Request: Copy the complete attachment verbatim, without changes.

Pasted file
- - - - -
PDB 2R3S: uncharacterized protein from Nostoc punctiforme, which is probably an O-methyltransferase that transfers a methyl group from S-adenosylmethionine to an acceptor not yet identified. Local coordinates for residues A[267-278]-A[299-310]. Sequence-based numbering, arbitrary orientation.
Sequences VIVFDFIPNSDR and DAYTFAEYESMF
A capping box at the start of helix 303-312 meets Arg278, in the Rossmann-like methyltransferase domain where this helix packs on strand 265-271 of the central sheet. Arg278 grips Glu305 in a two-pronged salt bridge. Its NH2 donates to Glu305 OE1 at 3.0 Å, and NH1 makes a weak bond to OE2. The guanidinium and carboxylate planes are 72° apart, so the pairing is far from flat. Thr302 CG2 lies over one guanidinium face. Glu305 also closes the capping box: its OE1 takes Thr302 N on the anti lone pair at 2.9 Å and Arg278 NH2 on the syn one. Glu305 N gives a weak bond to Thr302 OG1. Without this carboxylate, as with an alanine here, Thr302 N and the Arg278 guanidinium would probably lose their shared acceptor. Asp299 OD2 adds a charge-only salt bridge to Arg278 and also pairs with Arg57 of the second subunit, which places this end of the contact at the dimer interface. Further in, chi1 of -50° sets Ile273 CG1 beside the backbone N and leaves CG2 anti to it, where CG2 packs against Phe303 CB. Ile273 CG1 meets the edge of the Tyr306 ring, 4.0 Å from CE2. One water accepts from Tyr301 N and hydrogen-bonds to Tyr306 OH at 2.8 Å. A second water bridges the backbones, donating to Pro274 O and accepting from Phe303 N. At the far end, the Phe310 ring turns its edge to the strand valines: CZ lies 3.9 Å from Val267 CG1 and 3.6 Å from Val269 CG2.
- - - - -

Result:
PDB 2R3S: uncharacterized protein from Nostoc punctiforme, which is probably an O-methyltransferase that transfers a methyl group from S-adenosylmethionine to an acceptor not yet identified. Local coordinates for residues A[267-278]-A[299-310]. Sequence-based numbering, arbitrary orientation.
Sequences VIVFDFIPNSDR and DAYTFAEYESMF
A capping box at the start of helix 303-312 meets Arg278, in the Rossmann-like methyltransferase domain where this helix packs on strand 265-271 of the central sheet. Arg278 grips Glu305 in a two-pronged salt bridge. Its NH2 donates to Glu305 OE1 at 3.0 Å, and NH1 makes a weak bond to OE2. The guanidinium and carboxylate planes are 72° apart, so the pairing is far from flat. Thr302 CG2 lies over one guanidinium face. Glu305 also closes the capping box: its OE1 takes Thr302 N on the anti lone pair at 2.9 Å and Arg278 NH2 on the syn one. Glu305 N gives a weak bond to Thr302 OG1. Without this carboxylate, as with an alanine here, Thr302 N and the Arg278 guanidinium would probably lose their shared acceptor. Asp299 OD2 adds a charge-only salt bridge to Arg278 and also pairs with Arg57 of the second subunit, which places this end of the contact at the dimer interface. Further in, chi1 of -50° sets Ile273 CG1 beside the backbone N and leaves CG2 anti to it, where CG2 packs against Phe303 CB. Ile273 CG1 meets the edge of the Tyr306 ring, 4.0 Å from CE2. One water accepts from Tyr301 N and hydrogen-bonds to Tyr306 OH at 2.8 Å. A second water bridges the backbones, donating to Pro274 O and accepting from Phe303 N. At the far end, the Phe310 ring turns its edge to the strand valines: CZ lies 3.9 Å from Val267 CG1 and 3.6 Å from Val269 CG2.